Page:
The drawings of Michelangelo Buonarroti almost never travel. So how did they make their way to a small university museum in Virginia?
Drawings are fragile, especially older ones, and can't be exposed to changing light and motion without sustaining damage. Knowing the right people in Italy may have helped secure the astonishing loan that's brought 25 drawings by the Renaissance master to Williamsburg.
They've arrived for the exhibition "Michelangelo: Sacred and Profane; Masterpiece Drawings from the Casa Buonarrotti," on display through April 14 at the Muscarelle Museum of Art at the College of William and Mary, in honor of the museum's 30th anniversary.
The Muscarelle's director, Aaron de Groft, and curator John T. Spike studied and researched the Renaissance extensively at the Casa Buonarroti, Michelangelo's family home. Although the famous artist never lived there, it became a repository for his drawings, letters and other memorabilia, which were bequeathed to a nephew, Michelangelo the Younger.
A few years ago, de Groft orchestrated a loan of Michelangelo's drawings to the Muscarelle, presenting architectural plans in human terms. Certain buildings even mimicked human anatomy. The theme of that 2010 exhibition put forth the notion that man is the measure of all things.
The title of the latest exhibit was suggested by the work "Cleopatra," a two-sided drawing by Michelangelo (1475-1564) on view in the show. The seductive Egyptian queen is serene, composed and dignified, above reproach on the front side of the drawing, despite twisted serpents and braids decorating her neck. Walk around the freestanding case to view her tortured face — she's in extreme anguish on the verso side of the drawing — and you'll feel her despair. Michelangelo focused on images of classical antiquity, Christian Rome and architectural plans, anxious to keep achieving after the glorious success of the Sistine Chapel.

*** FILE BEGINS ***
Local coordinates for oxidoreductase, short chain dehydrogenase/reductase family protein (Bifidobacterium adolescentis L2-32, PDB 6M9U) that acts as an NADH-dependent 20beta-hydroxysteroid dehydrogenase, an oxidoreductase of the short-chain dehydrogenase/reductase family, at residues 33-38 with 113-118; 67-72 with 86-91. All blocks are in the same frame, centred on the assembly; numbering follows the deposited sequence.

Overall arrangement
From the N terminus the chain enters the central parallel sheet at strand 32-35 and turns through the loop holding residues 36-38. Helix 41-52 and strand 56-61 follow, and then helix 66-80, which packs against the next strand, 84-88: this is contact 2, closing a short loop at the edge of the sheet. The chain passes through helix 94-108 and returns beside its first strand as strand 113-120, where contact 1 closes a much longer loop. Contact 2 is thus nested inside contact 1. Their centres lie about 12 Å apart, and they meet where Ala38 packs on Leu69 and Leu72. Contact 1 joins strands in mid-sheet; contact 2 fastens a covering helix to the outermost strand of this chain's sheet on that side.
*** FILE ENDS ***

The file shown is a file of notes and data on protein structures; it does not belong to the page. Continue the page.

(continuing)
It's also amazing that the Muscarelle has produced a full-blown catalog of the exhibition using the talents of Spike, de Groft and their Italian colleagues. The drawings and comprehensive catalog will travel to the Museum of Fine Arts in Boston from April 21-June 30, one of the great museums of the United States and possibly of the world — truly an honor for the art historians at William and Mary.
The drawings were chosen to contrast the sacred or divine with the profane or worldly. Certainly, Michelangelo's poignant version of a "Madonna and Child" is a glimpse into the rarefied world of the divine. The religious drawing consists of two sheets of paper, attached horizontally in the middle; the two figures are nearly 50 percent life-size. The virgin is an underdrawing, sketched with feathery strokes of black chalk, creating an unfinished look as if preparing a study to be completed later. Christ's sculpturesque, rippling muscles, painted in red chalk, suggest that he is an otherworldly, divine being. Even though nursing him, the mother looks away, perhaps thinking about the future.
Following upon the heels of Michelangelo, 50 years later the Italian baroque artist Mattia Preti (1613-1699) was impressed by his predecessor Caravaggio (1571-1610), known for his fascinating but mysterious use of light upon the human figure. In conjunction with Preti's 400th birthday, the Muscarelle has mounted a dazzling exhibition of 15 large paintings, which also explore the possibilities of light.
This year has been designated the year of Italian culture in the United States. The Michelangelo sculpture "David Apollo" at Washington's National Gallery of Art recently launched the celebration. At least 70 American museums and institutions will highlight the arts of Italy in 2013. This Michelangelo exhibition in Virginia pays fitting tribute to a leader in the pantheon of great artists. S
"Michelangelo: Sacred and Profane; Masterpiece Drawings from the Casa Buonarrotti" is on display at the Muscarelle Museum of Art at the College of William and Mary through April 14. Information at 757-221-2700 or online at wm.edu/muscarelle. Tickets are $15.